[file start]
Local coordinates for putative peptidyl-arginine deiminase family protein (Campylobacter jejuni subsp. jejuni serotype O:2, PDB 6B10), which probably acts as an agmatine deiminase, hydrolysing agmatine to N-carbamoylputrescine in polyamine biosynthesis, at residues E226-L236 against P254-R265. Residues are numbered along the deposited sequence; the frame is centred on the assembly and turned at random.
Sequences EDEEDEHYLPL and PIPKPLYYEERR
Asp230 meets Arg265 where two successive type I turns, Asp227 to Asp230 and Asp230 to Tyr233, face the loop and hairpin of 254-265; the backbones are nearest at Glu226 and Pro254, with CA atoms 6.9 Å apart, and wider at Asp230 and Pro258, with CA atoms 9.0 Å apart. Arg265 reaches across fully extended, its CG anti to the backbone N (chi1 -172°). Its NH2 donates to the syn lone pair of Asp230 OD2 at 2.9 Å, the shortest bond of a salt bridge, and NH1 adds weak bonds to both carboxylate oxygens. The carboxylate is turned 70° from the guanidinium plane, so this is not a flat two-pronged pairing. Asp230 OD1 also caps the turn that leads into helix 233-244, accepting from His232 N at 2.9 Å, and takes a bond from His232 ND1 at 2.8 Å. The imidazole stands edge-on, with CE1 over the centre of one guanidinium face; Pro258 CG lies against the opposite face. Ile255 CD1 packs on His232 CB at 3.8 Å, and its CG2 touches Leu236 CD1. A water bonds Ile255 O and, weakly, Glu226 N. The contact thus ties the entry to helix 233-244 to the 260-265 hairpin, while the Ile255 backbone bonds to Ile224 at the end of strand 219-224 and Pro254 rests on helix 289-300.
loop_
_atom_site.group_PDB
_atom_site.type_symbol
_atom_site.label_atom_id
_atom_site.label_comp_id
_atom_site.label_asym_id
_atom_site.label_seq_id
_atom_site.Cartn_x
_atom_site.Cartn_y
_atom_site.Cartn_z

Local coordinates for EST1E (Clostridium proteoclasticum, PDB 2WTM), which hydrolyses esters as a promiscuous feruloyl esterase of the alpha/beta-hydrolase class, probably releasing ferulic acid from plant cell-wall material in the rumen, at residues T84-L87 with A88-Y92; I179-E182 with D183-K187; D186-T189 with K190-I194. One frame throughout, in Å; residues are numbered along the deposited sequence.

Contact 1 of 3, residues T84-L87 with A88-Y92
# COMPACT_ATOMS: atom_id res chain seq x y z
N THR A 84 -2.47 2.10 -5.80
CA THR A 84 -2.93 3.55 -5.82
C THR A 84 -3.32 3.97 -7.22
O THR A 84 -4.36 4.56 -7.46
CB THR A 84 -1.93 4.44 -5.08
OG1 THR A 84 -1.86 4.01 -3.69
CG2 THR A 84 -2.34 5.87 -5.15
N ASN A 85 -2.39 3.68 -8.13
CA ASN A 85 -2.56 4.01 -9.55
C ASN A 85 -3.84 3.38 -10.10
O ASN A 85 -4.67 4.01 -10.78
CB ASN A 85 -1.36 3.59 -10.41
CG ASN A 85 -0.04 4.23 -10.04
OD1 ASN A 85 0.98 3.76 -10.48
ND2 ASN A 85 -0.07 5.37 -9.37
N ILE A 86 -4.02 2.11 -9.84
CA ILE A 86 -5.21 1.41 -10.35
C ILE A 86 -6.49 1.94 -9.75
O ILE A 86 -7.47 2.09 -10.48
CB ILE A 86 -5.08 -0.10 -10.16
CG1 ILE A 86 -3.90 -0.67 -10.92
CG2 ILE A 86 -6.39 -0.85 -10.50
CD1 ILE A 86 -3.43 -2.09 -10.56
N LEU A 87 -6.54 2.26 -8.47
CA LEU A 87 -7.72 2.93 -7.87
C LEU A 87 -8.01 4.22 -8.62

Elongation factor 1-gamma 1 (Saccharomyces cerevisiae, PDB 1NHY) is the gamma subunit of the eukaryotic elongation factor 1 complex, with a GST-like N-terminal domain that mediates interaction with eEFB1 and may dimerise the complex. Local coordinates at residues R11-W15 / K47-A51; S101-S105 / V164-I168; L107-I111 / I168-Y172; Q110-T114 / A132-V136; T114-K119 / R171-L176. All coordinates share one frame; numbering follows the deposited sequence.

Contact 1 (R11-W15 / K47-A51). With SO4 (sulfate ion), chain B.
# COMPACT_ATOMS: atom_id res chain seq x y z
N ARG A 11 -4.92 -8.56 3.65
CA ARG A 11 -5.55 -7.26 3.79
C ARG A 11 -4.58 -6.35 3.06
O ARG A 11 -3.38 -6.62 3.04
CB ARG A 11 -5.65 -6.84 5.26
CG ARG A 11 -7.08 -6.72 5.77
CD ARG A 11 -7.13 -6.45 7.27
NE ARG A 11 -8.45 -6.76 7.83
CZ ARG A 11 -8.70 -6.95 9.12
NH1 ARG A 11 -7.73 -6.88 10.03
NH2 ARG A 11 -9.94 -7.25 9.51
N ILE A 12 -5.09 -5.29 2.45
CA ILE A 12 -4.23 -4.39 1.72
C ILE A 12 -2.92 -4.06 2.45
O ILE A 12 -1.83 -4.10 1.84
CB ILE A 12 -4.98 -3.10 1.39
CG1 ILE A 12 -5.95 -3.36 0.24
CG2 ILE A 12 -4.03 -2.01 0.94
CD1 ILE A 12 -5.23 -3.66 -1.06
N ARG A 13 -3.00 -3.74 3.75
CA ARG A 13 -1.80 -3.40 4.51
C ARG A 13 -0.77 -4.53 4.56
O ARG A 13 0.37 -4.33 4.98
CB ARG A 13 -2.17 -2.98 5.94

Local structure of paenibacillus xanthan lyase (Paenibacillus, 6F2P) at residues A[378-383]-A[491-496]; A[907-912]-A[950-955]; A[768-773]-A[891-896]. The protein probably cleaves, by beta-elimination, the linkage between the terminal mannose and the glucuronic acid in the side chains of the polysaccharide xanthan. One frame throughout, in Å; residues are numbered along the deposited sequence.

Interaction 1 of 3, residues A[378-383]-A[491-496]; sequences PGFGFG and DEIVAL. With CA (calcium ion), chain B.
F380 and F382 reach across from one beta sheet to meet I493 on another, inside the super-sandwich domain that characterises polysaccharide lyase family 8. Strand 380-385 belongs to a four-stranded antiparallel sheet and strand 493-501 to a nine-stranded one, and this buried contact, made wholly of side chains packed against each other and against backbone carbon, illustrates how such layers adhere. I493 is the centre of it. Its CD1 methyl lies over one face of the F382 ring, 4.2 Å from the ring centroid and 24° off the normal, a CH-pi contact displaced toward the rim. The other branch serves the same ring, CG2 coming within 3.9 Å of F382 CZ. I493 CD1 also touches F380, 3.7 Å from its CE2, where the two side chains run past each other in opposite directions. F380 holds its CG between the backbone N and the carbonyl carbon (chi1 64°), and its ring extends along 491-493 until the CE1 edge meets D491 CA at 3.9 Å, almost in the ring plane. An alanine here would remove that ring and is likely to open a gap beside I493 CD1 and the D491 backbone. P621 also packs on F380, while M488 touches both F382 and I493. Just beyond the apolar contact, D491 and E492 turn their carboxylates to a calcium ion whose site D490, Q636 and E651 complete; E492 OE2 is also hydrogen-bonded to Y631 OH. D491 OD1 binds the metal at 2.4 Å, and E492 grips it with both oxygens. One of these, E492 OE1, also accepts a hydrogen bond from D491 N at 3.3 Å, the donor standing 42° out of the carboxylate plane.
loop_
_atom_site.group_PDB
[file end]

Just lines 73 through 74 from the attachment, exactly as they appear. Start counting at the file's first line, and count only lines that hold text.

loop_
_atom_site.group_PDB